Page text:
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March 20, 2017   Columns Articles | Inside UGA | Congressman Buddy Carter visits UGA Oyster Hatchery
Magnify Buddy Carter Oyster hatchery visit 3-h
Congressman Buddy Carter toured the oyster hatchery at the University of Georgia Marine Extension and Georgia Sea Grant and met with a shellfish grower who is working with UGA to grow single oysters in an effort to diversify the coastal economy. Photo by Emily Woodward.

Congressman Buddy Carter visits UGA Oyster Hatchery

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Congressman Buddy Carter toured the oyster hatchery at the University of Georgia Marine Extension and Georgia Sea Grant and met with a shellfish grower who is working with UGA to grow single oysters in an effort to diversify the coastal economy.

Carter, along with Jared Downs, a member of U.S. Sen. Johnny Isakson's staff, spent Feb. 24 at the hatchery on Skidaway Island, learning about UGA's effort to revive the oyster industry in Georgia.

Carter and Downs met with Mark Risse, director of Marine Extension and Georgia Sea Grant; Tom Bliss, director of the Shellfish Research Lab; and extension agents at the hatchery to learn about their efforts to produce spat, or baby oysters, and grow them into single oysters for the half-shell market.

Since its launch in 2015, the hatchery has produced 700,000 spat, which have been given to 10 shellfish farmers on the coast who grow the oysters on sites they lease from the state Department of Natural Resources. The potential harvest value of the oysters is $140,000 to $245,000. By 2018, the hatchery is expected to produce between 5 million and 7 million spat per year, with an annual estimated harvest value between $1 million and $2 million. The goal is to attract a commercial hatchery and businesses related to oyster production to the area, which would provide jobs and greater economic development opportunities on the coast.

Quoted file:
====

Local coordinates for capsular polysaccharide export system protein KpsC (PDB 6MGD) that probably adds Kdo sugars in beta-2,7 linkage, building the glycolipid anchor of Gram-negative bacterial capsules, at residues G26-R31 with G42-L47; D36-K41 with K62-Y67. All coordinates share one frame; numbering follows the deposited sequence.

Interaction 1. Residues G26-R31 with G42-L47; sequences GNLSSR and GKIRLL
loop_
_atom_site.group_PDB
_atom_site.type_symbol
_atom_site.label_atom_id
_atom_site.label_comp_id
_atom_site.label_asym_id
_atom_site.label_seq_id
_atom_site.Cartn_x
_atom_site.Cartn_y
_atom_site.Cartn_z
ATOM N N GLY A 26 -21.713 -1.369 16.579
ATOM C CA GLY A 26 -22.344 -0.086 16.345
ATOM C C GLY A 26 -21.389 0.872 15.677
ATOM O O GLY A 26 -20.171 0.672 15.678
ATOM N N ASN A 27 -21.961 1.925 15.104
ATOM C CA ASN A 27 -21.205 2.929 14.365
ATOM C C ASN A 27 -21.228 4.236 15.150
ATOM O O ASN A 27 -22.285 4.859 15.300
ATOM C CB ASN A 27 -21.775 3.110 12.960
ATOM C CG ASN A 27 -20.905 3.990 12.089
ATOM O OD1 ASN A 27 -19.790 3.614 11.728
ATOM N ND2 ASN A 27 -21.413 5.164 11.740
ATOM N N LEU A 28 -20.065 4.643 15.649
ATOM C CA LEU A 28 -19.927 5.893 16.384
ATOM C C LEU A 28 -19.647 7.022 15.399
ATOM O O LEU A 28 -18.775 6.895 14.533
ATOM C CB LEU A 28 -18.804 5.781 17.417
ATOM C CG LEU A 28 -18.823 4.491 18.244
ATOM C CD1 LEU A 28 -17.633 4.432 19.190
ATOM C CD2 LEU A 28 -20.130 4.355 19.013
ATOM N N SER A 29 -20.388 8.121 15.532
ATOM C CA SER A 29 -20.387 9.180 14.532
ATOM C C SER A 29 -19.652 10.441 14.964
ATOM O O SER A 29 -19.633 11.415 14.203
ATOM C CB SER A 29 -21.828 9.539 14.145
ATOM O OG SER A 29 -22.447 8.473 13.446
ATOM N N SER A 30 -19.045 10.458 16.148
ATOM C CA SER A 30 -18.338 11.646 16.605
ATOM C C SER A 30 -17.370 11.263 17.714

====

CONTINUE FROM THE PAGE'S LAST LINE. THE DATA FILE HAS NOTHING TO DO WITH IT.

"I am glad to have had the opportunity to see the great work going on at the hatchery, and I look forward to seeing the oyster harvesting business grow in our community and state," Carter said.

UGA Marine Extension and Georgia Sea Grant also is helping the oyster growers connect with seafood distribution companies and restaurants to raise awareness of the Georgia single oyster, Risse said.

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